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BLACK TENNIS HISTORY: The Black Tennis Hall Of Fame

Tuesday, February 5, 2019

Mission Statement

The Black Tennis Hall of Fame is a non-profit, privately funded organization dedicated to preserving the history of African American tennis and honoring those who made exemplary contributions to the sport, with special consideration extended to those who overcame racial barriers.

Dr. Dale G. Caldwell, Founder

The Black Tennis Hall of Fame (BTHOF) was founded by
Dr. Dale G. Caldwell. He is the Founder and CEO of Strategic Influence, LLC and the creator of the “Intelligent Influence” framework for individual and organizational success. Dr. Caldwell graduated from Princeton University with a degree in Economics; received an MBA in Finance from the Wharton School of the University of Pennsylvania; and, earned an Ed.D. in Education Administration from Seton Hall University. He has served on the Board of Directors of the United States Tennis Association (USTA), and as the USTA’s liaison to the American Tennis Association (ATA). He is a visionary that is determined to help the ATA return to its former status and to generate renewed interest in tennis in urban communities across America and elsewhere.

The BTHOF honors individuals who have broken through the barriers of race and class to achieve success in the wonderful sport of tennis.

Robert Davis, Executive Director
Tennis has become the world’s second most popular sport largely because of the geographic, cultural, stylistic and racial diversity of its professionals. The sport has developed passionate fans of different backgrounds because of this diversity. Unfortunately, diversity was not always encouraged by the sport’s leadership. Most people are familiar with the tennis and life successes of Althea Gibson and Arthur Ashe. However, because of racial discrimination in tennis and America, few people know the incredible story of the many talented players who were not allowed to compete in major tennis tournaments because of their race.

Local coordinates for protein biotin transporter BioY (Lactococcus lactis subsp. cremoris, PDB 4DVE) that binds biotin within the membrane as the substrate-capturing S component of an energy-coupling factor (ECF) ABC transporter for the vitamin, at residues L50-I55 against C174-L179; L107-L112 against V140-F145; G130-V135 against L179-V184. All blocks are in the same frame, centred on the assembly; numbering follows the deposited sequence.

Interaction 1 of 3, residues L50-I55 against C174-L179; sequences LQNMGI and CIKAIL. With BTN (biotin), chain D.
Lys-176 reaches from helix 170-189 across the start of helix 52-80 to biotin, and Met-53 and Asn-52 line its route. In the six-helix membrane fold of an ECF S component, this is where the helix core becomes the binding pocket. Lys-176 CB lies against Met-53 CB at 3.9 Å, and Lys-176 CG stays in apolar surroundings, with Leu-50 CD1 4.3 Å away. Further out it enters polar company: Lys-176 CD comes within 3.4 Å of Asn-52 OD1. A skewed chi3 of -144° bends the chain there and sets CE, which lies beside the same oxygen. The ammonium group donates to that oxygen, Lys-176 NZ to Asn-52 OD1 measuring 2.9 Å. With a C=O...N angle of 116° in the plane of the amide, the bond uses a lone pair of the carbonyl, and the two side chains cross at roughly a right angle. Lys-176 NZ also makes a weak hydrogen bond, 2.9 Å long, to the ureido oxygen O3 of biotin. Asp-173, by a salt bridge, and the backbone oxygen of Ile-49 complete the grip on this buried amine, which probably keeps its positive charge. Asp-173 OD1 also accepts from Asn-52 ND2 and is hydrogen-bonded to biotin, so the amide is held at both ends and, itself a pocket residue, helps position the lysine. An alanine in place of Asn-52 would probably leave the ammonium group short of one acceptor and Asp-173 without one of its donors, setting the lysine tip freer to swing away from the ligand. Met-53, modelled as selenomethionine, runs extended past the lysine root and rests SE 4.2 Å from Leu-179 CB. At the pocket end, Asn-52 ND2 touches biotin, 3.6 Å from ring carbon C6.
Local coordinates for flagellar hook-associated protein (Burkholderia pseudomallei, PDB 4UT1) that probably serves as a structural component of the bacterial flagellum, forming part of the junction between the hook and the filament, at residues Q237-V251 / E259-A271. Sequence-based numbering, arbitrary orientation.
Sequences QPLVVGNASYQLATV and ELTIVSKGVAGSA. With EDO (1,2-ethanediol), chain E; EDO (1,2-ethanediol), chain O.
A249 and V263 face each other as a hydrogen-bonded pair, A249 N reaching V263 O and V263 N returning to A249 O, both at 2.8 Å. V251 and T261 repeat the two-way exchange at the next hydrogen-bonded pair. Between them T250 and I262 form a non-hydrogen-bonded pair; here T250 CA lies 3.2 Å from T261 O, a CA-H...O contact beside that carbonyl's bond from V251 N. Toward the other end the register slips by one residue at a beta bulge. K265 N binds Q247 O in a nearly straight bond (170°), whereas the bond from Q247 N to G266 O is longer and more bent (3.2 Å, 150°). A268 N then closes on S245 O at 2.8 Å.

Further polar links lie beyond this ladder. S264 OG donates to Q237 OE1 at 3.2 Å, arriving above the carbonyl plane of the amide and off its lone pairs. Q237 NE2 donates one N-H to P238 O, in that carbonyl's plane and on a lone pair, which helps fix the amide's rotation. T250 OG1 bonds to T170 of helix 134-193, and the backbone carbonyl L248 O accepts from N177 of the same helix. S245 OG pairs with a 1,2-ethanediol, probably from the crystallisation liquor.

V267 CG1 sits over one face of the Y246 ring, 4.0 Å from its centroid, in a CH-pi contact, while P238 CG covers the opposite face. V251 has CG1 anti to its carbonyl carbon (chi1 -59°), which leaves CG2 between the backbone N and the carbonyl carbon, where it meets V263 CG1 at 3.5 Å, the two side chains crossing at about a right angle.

For over fifty years prior to Gibson’s victories, blacks had been competing in club and regional tournaments. Banned from entering segregated events, African American tennis enthusiasts in 1916 formed their own organization, the ATA, to provide blacks with the opportunity to play competitive tennis on a national level. Their struggle to gain equal access to tennis paralleled the struggle of all blacks to gain equal access to American society.

Presiding over the BTHOF is one of its own inductees, Mr. Robert Davis. If not for Davis, much of the early history of blacks in tennis (Black Tennis History) might have been lost. He has been relentless is preserving the history and the photos of the men and women who played the sport ... and fought for that right. And maybe the BTHOF might not be where it is today if not for the nurturing by Davis, who now serves as executive director. In this capacity, he has managed the day-to-day operations of this organization dedicated to recording and promoting tennis history. However, Davis could certainly play the game. He was a two-time ATA national champion and winner of numerous other titles. But it is what he has done in the background that has made the biggest impact. In more than 40 years dealing in the business end of the sport, Davis has a long history of working with children to provide guidance and opportunity in the game of tennis. He helped create, and served as National Program Director for the Ashe/Bollettieri “Cities” Tennis Program. A driving force of the program, and what later became known as the Arthur Ashe Safe Passage Foundation, Davis was instrumental in introducing more than 20,000 inner city children to tennis.

The Black Tennis Hall of Fame (BTHOF) was founded to honor the achievements of those individuals who achieved success in tennis and life in spite of the many barriers that they faced, as well as those who helped them achieve those successes. We honor these individuals by permanently inducting them into the Black Tennis Hall of Fame.


Black Tennis History
The Herald Tribune

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